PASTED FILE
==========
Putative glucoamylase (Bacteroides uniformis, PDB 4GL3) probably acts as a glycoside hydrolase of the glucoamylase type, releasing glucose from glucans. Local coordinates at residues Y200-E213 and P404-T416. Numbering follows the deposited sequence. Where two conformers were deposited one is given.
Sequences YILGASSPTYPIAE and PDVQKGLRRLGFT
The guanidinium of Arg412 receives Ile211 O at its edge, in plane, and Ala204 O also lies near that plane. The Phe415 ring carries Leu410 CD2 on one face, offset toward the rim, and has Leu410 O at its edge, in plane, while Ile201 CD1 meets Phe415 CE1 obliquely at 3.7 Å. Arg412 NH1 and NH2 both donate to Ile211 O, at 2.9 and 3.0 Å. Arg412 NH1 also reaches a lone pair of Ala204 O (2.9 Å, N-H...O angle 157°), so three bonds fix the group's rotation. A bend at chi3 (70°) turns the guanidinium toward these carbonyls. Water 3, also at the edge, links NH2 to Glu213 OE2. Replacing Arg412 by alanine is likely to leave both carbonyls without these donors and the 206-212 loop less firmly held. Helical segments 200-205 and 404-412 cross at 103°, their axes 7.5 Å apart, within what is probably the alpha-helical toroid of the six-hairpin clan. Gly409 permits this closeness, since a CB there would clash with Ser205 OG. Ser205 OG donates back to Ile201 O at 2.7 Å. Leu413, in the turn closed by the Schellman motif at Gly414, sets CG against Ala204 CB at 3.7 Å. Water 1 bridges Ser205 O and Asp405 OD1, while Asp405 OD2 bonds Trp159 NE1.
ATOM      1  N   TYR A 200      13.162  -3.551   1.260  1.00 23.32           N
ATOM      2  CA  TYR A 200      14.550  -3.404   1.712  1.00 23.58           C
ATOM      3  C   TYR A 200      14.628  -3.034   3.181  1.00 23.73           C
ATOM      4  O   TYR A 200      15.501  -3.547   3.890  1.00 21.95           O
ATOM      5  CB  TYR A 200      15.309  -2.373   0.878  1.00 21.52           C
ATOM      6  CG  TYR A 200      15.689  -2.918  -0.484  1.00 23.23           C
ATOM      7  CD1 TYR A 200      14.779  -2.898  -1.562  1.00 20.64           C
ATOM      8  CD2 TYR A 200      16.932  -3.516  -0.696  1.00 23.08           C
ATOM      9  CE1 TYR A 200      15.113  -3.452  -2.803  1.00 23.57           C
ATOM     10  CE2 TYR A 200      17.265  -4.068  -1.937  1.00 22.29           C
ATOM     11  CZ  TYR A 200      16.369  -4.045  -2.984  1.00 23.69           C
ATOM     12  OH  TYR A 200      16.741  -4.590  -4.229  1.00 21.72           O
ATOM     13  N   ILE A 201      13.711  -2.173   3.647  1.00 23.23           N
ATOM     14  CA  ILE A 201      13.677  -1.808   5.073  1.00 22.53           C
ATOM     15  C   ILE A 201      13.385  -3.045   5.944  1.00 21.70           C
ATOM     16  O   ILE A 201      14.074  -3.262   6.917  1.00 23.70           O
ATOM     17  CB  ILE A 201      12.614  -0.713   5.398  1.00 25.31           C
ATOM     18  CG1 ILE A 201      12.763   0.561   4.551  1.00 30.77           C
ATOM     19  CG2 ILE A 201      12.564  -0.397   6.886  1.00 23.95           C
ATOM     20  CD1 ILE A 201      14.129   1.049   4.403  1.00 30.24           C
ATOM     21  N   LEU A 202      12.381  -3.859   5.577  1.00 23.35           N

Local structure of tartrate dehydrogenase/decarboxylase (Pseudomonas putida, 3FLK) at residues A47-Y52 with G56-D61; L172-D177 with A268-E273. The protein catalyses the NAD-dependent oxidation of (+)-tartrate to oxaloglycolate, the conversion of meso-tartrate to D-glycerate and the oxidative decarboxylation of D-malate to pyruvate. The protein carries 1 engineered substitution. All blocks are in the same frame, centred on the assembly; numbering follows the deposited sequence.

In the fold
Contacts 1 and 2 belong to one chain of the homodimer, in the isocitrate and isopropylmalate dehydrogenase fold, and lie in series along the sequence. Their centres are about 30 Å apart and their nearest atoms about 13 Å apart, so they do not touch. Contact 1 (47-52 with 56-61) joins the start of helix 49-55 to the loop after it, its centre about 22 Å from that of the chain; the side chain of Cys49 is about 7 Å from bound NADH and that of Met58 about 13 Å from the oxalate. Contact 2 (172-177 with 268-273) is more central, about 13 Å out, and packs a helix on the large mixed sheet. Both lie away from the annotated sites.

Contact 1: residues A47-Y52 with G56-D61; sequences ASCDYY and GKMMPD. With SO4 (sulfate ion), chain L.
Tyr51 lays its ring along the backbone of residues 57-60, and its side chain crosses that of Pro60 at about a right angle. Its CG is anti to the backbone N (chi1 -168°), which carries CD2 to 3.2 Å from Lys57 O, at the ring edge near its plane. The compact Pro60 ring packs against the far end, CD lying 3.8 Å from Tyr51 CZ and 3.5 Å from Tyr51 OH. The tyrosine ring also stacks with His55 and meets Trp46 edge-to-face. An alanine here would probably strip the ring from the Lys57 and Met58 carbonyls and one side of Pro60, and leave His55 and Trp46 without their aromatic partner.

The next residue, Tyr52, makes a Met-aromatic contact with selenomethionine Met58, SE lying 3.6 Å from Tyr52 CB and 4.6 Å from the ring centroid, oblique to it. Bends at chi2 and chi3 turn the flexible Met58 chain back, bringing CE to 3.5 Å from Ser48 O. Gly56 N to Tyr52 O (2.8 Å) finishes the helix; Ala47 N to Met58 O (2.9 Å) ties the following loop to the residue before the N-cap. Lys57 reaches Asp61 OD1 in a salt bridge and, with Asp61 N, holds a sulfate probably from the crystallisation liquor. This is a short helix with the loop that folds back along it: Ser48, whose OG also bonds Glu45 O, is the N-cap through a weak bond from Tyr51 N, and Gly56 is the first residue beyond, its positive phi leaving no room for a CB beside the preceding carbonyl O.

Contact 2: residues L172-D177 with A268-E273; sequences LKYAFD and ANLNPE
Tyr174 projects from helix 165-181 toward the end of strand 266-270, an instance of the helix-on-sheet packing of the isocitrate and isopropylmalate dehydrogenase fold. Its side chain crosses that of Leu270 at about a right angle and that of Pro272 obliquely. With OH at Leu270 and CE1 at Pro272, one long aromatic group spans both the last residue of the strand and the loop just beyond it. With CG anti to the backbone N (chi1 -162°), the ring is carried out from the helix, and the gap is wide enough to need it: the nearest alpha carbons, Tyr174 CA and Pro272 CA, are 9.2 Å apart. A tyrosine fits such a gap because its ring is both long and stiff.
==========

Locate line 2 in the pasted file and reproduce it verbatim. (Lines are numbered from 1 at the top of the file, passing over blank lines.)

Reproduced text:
Sequences YILGASSPTYPIAE and PDVQKGLRRLGFT